In C.S. Lewis' 'Meditation in a Toolshed' he writes on the subject of different perspectives on situations. He talks about the difference between experiencing something and observing it. The first example he gives of this is a beam of light coming into a pitch black toolshed through a crack in a wall. At first the person in the toolshed observes this from a distance. He sees the beam of light going across the room with dust floating around in it. After he observes the beam of light from a distance he moves over and looks through the crack and discovers the source of the beam, the sun. It is made clear that Lewis does not think that one view is superior to the other he just believes that both offer something unique and you cannot have a complete understanding of the beam without having seen it from both angles.
An example that was presented in class was that a person can never truly understand the nature of the church unless they have been outside of the church and inside of it. The people who go to church regularly and are practicing Christians are too consumed by the church that they cannot get a clear picture of what it actually is. Meanwhile the people who observe church from the outside cannot fully judge it because they do not have a close enough look to be able to completely understand it.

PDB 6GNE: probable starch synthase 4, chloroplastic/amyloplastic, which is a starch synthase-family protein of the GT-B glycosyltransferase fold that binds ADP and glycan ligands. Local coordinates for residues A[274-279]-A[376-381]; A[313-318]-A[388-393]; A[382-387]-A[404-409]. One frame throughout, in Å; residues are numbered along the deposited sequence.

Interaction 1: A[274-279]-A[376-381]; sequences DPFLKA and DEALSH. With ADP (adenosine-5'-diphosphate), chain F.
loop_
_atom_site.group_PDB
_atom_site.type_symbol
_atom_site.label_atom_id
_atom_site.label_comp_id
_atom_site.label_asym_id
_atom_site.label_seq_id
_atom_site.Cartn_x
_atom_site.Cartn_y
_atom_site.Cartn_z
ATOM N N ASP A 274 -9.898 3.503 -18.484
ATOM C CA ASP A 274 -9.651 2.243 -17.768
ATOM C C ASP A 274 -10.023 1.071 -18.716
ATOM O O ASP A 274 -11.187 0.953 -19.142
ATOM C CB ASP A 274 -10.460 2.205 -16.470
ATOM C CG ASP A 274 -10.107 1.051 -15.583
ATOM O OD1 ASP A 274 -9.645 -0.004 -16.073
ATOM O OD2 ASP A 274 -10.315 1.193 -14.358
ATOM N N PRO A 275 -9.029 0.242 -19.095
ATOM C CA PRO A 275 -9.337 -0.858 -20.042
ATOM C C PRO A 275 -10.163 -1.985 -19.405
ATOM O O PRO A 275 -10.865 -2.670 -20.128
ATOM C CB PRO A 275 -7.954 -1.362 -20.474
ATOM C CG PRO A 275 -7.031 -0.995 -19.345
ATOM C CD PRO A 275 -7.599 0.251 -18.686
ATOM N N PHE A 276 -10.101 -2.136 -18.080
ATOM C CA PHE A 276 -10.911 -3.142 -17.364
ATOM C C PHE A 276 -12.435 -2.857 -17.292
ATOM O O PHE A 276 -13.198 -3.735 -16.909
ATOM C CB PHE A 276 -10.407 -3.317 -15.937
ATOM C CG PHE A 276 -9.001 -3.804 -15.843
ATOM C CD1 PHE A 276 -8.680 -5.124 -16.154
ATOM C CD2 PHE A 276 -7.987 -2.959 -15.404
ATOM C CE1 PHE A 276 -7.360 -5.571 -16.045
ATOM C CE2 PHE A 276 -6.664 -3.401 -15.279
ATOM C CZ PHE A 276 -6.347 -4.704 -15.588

This point shows that learning comes from two distinct places, science and experience. I can learn about children by reading about them and what others have to say about children or I can learn about them by having children and gaining experience by raising them.
Both of these methods have something to offer, but they are very different. If you use both methods to learn about a subject you will acquire wisdom, but wisdom can only come after humility. It must be realized that one method of learning is no better than the other. Lewis understood this and tried to express this point in the ‘Meditation in a Toolshed’ writing.